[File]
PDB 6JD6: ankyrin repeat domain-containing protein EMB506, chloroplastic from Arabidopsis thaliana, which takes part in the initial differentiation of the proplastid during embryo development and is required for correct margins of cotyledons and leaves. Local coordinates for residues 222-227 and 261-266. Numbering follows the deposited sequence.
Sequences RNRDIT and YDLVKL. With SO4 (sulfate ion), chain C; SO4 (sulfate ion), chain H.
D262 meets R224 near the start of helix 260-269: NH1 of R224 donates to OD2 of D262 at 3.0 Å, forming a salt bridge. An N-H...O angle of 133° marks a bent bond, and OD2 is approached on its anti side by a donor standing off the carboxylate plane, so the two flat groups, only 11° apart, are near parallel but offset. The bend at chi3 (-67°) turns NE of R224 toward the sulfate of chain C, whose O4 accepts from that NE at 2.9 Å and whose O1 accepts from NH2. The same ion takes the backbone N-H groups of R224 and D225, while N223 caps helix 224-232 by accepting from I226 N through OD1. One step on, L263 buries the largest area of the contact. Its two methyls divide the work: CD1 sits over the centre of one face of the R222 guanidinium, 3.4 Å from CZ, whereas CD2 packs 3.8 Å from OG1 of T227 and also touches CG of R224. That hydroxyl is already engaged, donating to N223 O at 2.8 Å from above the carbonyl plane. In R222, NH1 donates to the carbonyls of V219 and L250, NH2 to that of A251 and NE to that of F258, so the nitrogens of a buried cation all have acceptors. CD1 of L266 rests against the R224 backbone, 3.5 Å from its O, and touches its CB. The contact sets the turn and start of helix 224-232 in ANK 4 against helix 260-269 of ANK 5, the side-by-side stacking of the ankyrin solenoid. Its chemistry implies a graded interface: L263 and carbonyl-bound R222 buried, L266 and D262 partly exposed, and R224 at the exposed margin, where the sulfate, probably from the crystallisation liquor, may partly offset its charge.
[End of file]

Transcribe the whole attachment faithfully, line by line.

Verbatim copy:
PDB 6JD6: ankyrin repeat domain-containing protein EMB506, chloroplastic from Arabidopsis thaliana, which takes part in the initial differentiation of the proplastid during embryo development and is required for correct margins of cotyledons and leaves. Local coordinates for residues 222-227 and 261-266. Numbering follows the deposited sequence.
Sequences RNRDIT and YDLVKL. With SO4 (sulfate ion), chain C; SO4 (sulfate ion), chain H.
D262 meets R224 near the start of helix 260-269: NH1 of R224 donates to OD2 of D262 at 3.0 Å, forming a salt bridge. An N-H...O angle of 133° marks a bent bond, and OD2 is approached on its anti side by a donor standing off the carboxylate plane, so the two flat groups, only 11° apart, are near parallel but offset. The bend at chi3 (-67°) turns NE of R224 toward the sulfate of chain C, whose O4 accepts from that NE at 2.9 Å and whose O1 accepts from NH2. The same ion takes the backbone N-H groups of R224 and D225, while N223 caps helix 224-232 by accepting from I226 N through OD1. One step on, L263 buries the largest area of the contact. Its two methyls divide the work: CD1 sits over the centre of one face of the R222 guanidinium, 3.4 Å from CZ, whereas CD2 packs 3.8 Å from OG1 of T227 and also touches CG of R224. That hydroxyl is already engaged, donating to N223 O at 2.8 Å from above the carbonyl plane. In R222, NH1 donates to the carbonyls of V219 and L250, NH2 to that of A251 and NE to that of F258, so the nitrogens of a buried cation all have acceptors. CD1 of L266 rests against the R224 backbone, 3.5 Å from its O, and touches its CB. The contact sets the turn and start of helix 224-232 in ANK 4 against helix 260-269 of ANK 5, the side-by-side stacking of the ankyrin solenoid. Its chemistry implies a graded interface: L263 and carbonyl-bound R222 buried, L266 and D262 partly exposed, and R224 at the exposed margin, where the sulfate, probably from the crystallisation liquor, may partly offset its charge.